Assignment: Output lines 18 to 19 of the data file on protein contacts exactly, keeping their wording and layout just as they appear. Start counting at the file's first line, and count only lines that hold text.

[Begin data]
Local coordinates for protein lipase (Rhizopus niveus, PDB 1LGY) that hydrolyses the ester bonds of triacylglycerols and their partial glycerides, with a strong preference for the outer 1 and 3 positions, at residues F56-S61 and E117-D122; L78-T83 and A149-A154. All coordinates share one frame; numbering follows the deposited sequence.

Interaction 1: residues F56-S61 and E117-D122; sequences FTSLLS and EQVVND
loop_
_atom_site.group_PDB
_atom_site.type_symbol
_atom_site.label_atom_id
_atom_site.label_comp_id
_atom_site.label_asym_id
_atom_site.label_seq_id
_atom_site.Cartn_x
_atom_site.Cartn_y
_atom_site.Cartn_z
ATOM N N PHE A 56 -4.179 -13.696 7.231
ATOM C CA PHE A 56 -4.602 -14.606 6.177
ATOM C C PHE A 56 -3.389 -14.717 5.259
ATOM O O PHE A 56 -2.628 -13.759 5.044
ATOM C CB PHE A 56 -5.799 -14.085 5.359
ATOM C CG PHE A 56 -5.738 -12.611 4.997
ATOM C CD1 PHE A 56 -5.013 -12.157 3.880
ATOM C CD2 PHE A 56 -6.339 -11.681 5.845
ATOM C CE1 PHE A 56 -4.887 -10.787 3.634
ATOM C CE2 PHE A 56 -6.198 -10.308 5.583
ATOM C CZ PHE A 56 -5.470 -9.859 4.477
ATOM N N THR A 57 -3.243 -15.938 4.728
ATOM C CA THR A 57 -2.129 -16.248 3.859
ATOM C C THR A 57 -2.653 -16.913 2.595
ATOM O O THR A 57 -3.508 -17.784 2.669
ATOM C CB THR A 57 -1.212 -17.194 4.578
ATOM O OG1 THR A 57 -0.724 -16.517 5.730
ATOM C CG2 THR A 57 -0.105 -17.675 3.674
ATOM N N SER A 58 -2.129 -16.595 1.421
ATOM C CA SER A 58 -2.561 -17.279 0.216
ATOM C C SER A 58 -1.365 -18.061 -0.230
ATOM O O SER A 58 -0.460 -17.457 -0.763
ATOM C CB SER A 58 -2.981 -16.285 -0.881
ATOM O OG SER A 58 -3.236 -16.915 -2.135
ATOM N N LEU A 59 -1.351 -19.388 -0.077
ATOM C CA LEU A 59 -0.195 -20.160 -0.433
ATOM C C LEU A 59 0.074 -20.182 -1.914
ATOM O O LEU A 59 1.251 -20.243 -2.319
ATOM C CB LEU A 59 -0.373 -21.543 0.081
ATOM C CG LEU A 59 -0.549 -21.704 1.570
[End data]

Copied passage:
ATOM C CG PHE A 56 -5.738 -12.611 4.997
ATOM C CD1 PHE A 56 -5.013 -12.157 3.880